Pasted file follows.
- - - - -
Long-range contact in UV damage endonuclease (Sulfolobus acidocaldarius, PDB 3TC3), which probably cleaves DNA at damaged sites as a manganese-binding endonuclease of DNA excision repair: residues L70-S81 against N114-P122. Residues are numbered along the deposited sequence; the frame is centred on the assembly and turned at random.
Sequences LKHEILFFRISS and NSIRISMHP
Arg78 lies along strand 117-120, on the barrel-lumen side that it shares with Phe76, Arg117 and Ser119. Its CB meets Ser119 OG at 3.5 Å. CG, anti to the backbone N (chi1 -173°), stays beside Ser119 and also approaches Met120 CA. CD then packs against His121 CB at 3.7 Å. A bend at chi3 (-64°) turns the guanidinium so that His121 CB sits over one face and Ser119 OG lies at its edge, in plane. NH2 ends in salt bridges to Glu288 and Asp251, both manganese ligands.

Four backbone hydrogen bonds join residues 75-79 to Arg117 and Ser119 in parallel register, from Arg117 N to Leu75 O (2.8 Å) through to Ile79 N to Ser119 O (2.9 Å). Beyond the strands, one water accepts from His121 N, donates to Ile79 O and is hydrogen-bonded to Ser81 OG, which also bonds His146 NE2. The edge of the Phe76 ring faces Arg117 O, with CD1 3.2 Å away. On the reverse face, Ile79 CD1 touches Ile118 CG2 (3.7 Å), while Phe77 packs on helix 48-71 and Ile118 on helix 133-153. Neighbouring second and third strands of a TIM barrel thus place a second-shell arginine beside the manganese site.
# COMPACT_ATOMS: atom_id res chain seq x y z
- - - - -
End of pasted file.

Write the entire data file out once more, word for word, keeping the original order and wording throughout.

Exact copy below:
Long-range contact in UV damage endonuclease (Sulfolobus acidocaldarius, PDB 3TC3), which probably cleaves DNA at damaged sites as a manganese-binding endonuclease of DNA excision repair: residues L70-S81 against N114-P122. Residues are numbered along the deposited sequence; the frame is centred on the assembly and turned at random.
Sequences LKHEILFFRISS and NSIRISMHP
Arg78 lies along strand 117-120, on the barrel-lumen side that it shares with Phe76, Arg117 and Ser119. Its CB meets Ser119 OG at 3.5 Å. CG, anti to the backbone N (chi1 -173°), stays beside Ser119 and also approaches Met120 CA. CD then packs against His121 CB at 3.7 Å. A bend at chi3 (-64°) turns the guanidinium so that His121 CB sits over one face and Ser119 OG lies at its edge, in plane. NH2 ends in salt bridges to Glu288 and Asp251, both manganese ligands.

Four backbone hydrogen bonds join residues 75-79 to Arg117 and Ser119 in parallel register, from Arg117 N to Leu75 O (2.8 Å) through to Ile79 N to Ser119 O (2.9 Å). Beyond the strands, one water accepts from His121 N, donates to Ile79 O and is hydrogen-bonded to Ser81 OG, which also bonds His146 NE2. The edge of the Phe76 ring faces Arg117 O, with CD1 3.2 Å away. On the reverse face, Ile79 CD1 touches Ile118 CG2 (3.7 Å), while Phe77 packs on helix 48-71 and Ile118 on helix 133-153. Neighbouring second and third strands of a TIM barrel thus place a second-shell arginine beside the manganese site.
# COMPACT_ATOMS: atom_id res chain seq x y z